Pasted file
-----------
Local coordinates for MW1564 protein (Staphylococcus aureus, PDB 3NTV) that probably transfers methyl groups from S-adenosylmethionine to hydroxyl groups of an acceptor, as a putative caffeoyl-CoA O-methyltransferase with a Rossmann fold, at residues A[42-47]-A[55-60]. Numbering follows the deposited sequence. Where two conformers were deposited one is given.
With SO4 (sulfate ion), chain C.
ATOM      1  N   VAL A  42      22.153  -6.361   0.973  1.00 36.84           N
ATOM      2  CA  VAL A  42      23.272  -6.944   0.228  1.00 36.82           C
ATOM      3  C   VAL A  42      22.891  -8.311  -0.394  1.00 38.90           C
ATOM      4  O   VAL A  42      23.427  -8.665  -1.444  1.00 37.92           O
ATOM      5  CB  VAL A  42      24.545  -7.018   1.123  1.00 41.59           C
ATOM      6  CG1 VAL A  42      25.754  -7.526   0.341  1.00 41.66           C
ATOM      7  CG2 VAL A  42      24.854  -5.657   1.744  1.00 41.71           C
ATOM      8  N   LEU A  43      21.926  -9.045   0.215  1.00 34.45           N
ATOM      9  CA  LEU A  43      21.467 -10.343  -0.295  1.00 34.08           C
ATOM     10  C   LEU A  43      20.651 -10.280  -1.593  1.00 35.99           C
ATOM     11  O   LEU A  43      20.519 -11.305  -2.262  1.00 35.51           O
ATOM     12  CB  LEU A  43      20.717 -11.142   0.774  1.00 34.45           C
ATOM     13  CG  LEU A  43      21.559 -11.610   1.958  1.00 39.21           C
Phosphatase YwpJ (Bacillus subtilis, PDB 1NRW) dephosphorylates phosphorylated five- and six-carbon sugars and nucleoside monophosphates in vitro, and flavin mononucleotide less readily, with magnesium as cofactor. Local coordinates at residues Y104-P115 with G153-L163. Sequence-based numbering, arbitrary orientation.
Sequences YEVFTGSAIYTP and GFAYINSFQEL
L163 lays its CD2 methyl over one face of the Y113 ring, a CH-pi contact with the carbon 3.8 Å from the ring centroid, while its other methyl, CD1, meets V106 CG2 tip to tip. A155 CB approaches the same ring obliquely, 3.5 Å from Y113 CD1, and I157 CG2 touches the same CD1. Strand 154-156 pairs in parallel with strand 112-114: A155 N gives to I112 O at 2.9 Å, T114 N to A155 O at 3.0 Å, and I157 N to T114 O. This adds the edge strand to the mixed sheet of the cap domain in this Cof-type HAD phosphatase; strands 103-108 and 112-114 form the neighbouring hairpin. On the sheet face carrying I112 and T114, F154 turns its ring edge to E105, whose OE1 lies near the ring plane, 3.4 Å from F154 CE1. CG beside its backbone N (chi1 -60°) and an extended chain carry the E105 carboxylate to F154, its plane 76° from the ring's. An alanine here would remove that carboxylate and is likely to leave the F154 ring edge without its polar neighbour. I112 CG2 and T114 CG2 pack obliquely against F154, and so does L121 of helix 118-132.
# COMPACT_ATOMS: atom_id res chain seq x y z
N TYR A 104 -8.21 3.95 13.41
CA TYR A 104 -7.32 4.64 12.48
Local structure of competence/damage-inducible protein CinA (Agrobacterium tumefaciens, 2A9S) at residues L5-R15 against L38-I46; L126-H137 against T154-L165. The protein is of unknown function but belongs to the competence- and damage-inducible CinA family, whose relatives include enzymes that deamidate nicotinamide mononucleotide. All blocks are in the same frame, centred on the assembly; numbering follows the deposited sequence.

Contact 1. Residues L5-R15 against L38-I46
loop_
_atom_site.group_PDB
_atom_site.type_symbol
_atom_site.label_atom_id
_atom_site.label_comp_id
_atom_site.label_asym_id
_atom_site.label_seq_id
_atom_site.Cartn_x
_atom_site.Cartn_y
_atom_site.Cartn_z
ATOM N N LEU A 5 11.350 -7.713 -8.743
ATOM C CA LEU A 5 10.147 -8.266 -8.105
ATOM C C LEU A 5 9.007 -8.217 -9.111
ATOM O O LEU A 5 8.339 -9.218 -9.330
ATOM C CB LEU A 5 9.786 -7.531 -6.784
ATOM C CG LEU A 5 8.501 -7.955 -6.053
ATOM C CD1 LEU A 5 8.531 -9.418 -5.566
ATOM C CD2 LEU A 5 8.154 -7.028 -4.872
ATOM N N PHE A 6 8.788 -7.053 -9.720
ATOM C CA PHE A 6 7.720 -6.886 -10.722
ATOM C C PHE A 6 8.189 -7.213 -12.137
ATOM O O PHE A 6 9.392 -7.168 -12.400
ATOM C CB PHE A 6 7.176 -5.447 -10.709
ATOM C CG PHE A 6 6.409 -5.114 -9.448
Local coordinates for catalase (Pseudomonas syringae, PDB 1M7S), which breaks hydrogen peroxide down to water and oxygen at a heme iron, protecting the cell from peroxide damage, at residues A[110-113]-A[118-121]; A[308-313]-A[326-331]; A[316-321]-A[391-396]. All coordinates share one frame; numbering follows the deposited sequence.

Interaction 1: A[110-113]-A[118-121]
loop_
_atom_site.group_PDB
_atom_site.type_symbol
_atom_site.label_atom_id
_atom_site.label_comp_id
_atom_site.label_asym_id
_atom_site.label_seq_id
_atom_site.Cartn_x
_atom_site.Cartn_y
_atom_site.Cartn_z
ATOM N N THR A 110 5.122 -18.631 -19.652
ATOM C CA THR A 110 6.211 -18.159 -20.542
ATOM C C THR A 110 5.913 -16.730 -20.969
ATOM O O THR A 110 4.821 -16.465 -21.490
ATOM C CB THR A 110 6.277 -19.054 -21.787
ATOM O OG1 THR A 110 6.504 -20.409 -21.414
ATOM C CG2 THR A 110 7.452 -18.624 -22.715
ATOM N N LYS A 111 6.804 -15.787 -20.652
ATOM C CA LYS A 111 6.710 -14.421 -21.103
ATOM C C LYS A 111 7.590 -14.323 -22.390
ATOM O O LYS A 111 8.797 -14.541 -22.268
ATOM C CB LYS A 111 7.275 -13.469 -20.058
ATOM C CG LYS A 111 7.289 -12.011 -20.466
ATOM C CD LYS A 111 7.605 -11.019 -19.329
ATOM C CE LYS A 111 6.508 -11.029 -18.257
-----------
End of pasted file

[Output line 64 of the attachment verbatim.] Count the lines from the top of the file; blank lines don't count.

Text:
ATOM C CB THR A 110 6.277 -19.054 -21.787